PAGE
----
The players: Harrison Smith, Jamarca Sanford, Robert Blanton, Kurt Coleman, Antone Exum, Andrew Sendejo, Mistral Raymond, Brandan Bishop.
Positional spending: The Vikings rank 22nd in 2014 cap expenditures on safeties, according to overthecap.com, and even that seems like it should be high considering that Smith, their best safety, is still in his rookie contract and scheduled to count $1.95 million on the cap. That’s 20th on the Vikings roster right now, and a very affordable sum for a safety that could be in the discussion as one of the league’s best in the coming year or two.
But after Smith is Sanford, who restructured his contract in March and will be making $250,000 less, down to a cap hit of $2.5 million. Coleman and Sendejo, who could also compete with Sanford for the starting job opposite Smith, will make between $850,000 and $900,000 this year.
Last year: The Vikings’ pass defense left a lot to be desired last year, with near-bottom rankings in yardage (31st), red zone percentage (26th), goal-to-go percentage (26th), third-down percentage (30th), sacks per pass play (24th) and interception rate (29th). Part of that came be blamed on Smith missing nine games in the heart of the season with a severe case of turf toe. Sendejo filled in for him on all of those missed game, as well as starting another two games for Sanford at strong safety before Smith was hurt. Mistral Raymond also got two starts in place of Sanford, further proof of how thin the position had become.
Combined, the safeties accounted for only three interceptions – Smith had two and Sendejo one, indicating a serious lack of playmaking ability overall.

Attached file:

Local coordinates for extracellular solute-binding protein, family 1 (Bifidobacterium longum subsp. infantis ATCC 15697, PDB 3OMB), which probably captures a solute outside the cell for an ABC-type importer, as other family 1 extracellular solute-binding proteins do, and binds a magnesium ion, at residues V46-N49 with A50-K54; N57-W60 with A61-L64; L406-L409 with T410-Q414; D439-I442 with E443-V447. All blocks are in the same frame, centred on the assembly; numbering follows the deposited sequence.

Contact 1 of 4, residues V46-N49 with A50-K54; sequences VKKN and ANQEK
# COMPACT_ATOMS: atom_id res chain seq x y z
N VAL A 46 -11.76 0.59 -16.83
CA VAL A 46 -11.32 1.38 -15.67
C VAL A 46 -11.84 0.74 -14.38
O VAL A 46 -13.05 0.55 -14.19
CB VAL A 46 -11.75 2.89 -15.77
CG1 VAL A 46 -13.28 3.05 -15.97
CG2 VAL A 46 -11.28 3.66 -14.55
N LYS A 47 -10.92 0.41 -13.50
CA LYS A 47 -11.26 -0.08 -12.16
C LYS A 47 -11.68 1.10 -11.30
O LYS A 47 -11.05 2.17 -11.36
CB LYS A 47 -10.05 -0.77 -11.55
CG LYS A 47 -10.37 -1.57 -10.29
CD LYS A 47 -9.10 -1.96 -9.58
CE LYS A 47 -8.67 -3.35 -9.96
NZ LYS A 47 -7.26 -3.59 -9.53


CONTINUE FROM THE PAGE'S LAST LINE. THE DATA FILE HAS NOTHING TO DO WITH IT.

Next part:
The outlook: Smith is eligible for a contract extension after this year and is back to full health, but the Vikings were relying on just the old crew for support. Sanford, Sendejo and Raymond are all still on the roster, but they will have their contributing roles seriously challenged by Blanton, free-agent addition Coleman and maybe eventually by sixth-round draftee Exum.
Like the cornerback position, depth is building at safety, but there are plenty of players with much left to prove. In other words, there are a lot of options for Mike Zimmer to choose from once he gets into the meat of the preseason.
Deep stats: Prior to getting hurt, Smith played in all but five snaps in the first four games, but he ended up playing in only 45 percent of the defensive snaps while Sanford was in for nearly 68 percent of the snaps and Sendejo for 62 percent.
While Blanton and Smith hovered around neutral in passing differential, a measure of the defense’s success with and without the player on the field, Sanford finished at minus-0.19 yards per pass play and Raymond was last among contributing safeties at minus-0.24.
Sanford and Smith were both better than the Vikings average in supporting the run, but Blanton and Sendejo were below average. Sanford and Blanton were both above average in passing differential on third down, while Smith, Raymond and Sendejo were below average.
Breakout possibility: Vikings fans know the talent and focus of Smith, but if Zimmer can get his defense ready for multiple looks, Smith could be put in the position of playmaker in the run, pass and blitzing aspects of defense. Can he upgrade his reputation throughout the league from “solid” to Pro Bowler?
Sleeper potential: Blanton’s ability to cover and his gradual ascension into relevancy gives him a chance to be a surprise starter coming out of training camp. He received some first-team reps in offseason practices with Sanford out, but that position is wide open heading into training camp.
Tim Yotter is the publisher of Viking Update. Follow Viking Update on Twitter and discuss this story on our subscriber message board.
Vikings’ deep pre-camp preview: Safeties
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